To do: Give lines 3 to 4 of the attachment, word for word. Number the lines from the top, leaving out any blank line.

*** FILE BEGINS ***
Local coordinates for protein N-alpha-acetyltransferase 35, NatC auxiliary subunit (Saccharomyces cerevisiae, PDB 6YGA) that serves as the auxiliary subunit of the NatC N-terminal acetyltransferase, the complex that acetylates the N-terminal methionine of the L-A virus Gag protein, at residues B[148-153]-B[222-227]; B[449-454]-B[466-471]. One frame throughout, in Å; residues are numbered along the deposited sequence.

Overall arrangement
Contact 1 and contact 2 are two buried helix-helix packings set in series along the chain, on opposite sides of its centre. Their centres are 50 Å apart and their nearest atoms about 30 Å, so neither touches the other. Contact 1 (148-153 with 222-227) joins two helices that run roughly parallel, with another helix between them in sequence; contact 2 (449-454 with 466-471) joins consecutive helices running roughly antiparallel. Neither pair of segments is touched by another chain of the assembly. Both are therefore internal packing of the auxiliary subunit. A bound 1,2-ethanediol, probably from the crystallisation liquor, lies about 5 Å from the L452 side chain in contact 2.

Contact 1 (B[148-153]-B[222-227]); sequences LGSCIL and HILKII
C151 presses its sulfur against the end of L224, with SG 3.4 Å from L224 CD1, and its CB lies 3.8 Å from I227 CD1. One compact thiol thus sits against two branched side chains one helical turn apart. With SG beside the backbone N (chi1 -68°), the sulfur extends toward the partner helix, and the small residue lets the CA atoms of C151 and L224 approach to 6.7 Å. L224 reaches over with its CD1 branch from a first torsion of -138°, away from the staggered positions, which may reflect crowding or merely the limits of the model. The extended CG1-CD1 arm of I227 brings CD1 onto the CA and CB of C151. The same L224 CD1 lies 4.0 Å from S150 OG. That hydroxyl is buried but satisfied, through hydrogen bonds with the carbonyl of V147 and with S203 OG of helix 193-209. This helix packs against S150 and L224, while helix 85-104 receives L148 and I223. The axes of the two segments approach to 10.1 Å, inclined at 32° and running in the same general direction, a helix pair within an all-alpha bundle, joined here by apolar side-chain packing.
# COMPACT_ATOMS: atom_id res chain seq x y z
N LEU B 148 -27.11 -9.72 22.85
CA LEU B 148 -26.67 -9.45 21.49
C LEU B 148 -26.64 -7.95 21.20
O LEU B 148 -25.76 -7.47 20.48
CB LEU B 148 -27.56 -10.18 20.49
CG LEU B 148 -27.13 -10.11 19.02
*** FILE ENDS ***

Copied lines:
Contact 1 and contact 2 are two buried helix-helix packings set in series along the chain, on opposite sides of its centre. Their centres are 50 Å apart and their nearest atoms about 30 Å, so neither touches the other. Contact 1 (148-153 with 222-227) joins two helices that run roughly parallel, with another helix between them in sequence; contact 2 (449-454 with 466-471) joins consecutive helices running roughly antiparallel. Neither pair of segments is touched by another chain of the assembly. Both are therefore internal packing of the auxiliary subunit. A bound 1,2-ethanediol, probably from the crystallisation liquor, lies about 5 Å from the L452 side chain in contact 2.

Contact 1 (B[148-153]-B[222-227]); sequences LGSCIL and HILKII